Another key indicator of the New Right’s approach can be observed through their stance on the Ukraine war – which also has indirect implications for their stance on China. Paul, joined by 10 other Republicans, opposed the Additional Ukraine Supplemental Appropriations Act, 2022, calling the bill “a cause … which the Constitution does not sanction or approve of” and warning that the U.S. national security is threatened “not by Russia’s war on Ukraine but by Congress’s war on the American taxpayer.” A similar situation was found on the House floor: all 57 no votes on the bill came from the Republicans.
The non-interventionist sentiment eventually extended beyond the New Right and was further evident in the vote on the Continuing Appropriations and Ukraine Supplemental Appropriations Act, 2023, where 25 out of 50 Republican senators and 201 out of 212 Republican representatives voted against it.
Some may argue that the New Right’s skepticism about aiding Ukraine may not necessarily apply to China’s case due to the systemic nature of China-U.S. tensions and the entrenched anti-China sentiment in U.S. politics. However, such an argument overlooks a fundamental difference: Ukraine is currently engaged in a war with Russia, whereas there has been no direct military conflict between China, the United States, or Taiwan. In Ukraine’s case, therefore, the United States, as the leader of the liberal international order, has to constantly cash in its vocal support for Ukraine by providing the war-torn country with material and pecuniary aid without commensurate rewards. These commitments have increasingly come under scrutiny by Republicans, the New Right in particular, who question the sustainability of such investments and perceive them as a resource-draining blackhole.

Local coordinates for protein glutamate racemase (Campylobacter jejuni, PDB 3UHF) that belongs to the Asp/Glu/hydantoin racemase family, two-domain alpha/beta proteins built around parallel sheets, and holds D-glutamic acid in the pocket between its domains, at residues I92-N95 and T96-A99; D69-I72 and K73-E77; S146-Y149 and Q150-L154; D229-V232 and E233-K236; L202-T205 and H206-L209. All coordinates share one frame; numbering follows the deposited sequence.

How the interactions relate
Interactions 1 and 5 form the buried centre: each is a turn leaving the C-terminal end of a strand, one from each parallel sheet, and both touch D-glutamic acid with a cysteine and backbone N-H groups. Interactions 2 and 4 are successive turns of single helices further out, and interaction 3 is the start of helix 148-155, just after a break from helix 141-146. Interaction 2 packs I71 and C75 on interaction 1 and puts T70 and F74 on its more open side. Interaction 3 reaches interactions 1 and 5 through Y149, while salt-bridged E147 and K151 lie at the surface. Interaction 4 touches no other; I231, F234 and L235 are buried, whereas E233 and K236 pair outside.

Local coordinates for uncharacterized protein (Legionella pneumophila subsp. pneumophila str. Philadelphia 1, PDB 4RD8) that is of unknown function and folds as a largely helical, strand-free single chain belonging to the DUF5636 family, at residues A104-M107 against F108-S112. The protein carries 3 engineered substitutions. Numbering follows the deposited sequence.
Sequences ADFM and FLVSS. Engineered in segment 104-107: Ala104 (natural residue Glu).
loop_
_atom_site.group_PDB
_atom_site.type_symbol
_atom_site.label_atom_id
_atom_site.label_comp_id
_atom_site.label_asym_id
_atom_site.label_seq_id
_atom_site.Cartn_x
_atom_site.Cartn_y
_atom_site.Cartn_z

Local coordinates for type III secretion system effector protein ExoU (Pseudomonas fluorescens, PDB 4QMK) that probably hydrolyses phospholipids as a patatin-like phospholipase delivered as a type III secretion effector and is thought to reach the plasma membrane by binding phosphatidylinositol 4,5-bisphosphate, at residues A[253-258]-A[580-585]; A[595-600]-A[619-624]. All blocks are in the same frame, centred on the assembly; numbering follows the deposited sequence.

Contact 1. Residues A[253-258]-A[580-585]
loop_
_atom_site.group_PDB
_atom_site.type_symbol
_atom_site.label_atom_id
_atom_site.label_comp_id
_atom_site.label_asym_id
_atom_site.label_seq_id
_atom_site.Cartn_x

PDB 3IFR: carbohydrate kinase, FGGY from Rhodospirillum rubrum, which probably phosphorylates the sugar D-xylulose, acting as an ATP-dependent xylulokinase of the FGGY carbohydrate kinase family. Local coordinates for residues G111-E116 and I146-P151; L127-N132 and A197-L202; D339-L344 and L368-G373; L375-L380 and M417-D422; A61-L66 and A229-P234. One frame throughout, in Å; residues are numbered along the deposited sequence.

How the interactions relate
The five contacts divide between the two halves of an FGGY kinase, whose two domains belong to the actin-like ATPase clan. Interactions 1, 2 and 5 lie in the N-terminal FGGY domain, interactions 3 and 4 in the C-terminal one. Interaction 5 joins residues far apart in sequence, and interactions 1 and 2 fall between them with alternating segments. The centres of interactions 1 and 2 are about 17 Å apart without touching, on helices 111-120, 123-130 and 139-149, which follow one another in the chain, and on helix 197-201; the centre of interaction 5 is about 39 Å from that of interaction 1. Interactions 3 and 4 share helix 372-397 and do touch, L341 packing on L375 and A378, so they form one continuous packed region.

In contrast, the efforts to adopt a tougher China policy, whether conducted in a performative or substantive way, yield more tangible results than aiding Ukraine. Internationally, it strengthens deterrence against China’s aggression against Taiwan and maintains U.S. influence in the Indo-Pacific, and domestically, it garners support from a growing number of China hawks among the electorate. Any rational politician would know it is more rewarding to play the “China card” – as long as the United States is not involved in any hot wars with China.
The main reason that a majority of Republicans, as well as many Democrats, have been able to benefit from their hawkish stance against China thus far is the resilience of the economic ties between the two nations. As surprising as it may sound, China-U.S. trade has reached a record high despite the ongoing bickering and power struggles. The robust economic interdependence acts as a safety net, cushioning the negative impact of vocal sparring between the two countries, incentivizing more U.S. politicians to take advantage of anti-China grandstanding without taking too much responsibility.
However, if a real armed conflict were to erupt in the Taiwan Strait and the United States found itself (almost inevitably) involved, those politicians would be compelled to carefully evaluate the costs and benefits of engaging in such a war with an uncertain duration. It is in this scenario that the non-interventionist approach to the China issue, already championed by the New Right, would garner serious consideration from foreign policy elites, Republicans and Democrats alike.